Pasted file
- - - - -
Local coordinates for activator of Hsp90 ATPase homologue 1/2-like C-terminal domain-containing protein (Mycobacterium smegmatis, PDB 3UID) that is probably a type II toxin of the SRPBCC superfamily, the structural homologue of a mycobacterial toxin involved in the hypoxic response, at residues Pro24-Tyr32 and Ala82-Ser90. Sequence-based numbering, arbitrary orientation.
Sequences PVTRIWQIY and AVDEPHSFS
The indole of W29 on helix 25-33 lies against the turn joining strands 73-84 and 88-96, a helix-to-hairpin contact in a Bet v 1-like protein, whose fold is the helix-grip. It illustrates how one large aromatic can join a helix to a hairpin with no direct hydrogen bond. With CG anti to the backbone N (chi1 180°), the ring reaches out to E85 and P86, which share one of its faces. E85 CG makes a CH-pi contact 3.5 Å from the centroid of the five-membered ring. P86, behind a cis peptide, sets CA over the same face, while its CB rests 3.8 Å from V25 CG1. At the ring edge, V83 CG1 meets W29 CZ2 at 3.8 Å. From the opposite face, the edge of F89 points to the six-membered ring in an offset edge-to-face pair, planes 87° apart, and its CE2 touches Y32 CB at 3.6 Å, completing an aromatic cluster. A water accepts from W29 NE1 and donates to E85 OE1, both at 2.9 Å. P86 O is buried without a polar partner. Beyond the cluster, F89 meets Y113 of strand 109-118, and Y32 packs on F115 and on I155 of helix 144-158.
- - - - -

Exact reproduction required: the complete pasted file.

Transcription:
Local coordinates for activator of Hsp90 ATPase homologue 1/2-like C-terminal domain-containing protein (Mycobacterium smegmatis, PDB 3UID) that is probably a type II toxin of the SRPBCC superfamily, the structural homologue of a mycobacterial toxin involved in the hypoxic response, at residues Pro24-Tyr32 and Ala82-Ser90. Sequence-based numbering, arbitrary orientation.
Sequences PVTRIWQIY and AVDEPHSFS
The indole of W29 on helix 25-33 lies against the turn joining strands 73-84 and 88-96, a helix-to-hairpin contact in a Bet v 1-like protein, whose fold is the helix-grip. It illustrates how one large aromatic can join a helix to a hairpin with no direct hydrogen bond. With CG anti to the backbone N (chi1 180°), the ring reaches out to E85 and P86, which share one of its faces. E85 CG makes a CH-pi contact 3.5 Å from the centroid of the five-membered ring. P86, behind a cis peptide, sets CA over the same face, while its CB rests 3.8 Å from V25 CG1. At the ring edge, V83 CG1 meets W29 CZ2 at 3.8 Å. From the opposite face, the edge of F89 points to the six-membered ring in an offset edge-to-face pair, planes 87° apart, and its CE2 touches Y32 CB at 3.6 Å, completing an aromatic cluster. A water accepts from W29 NE1 and donates to E85 OE1, both at 2.9 Å. P86 O is buried without a polar partner. Beyond the cluster, F89 meets Y113 of strand 109-118, and Y32 packs on F115 and on I155 of helix 144-158.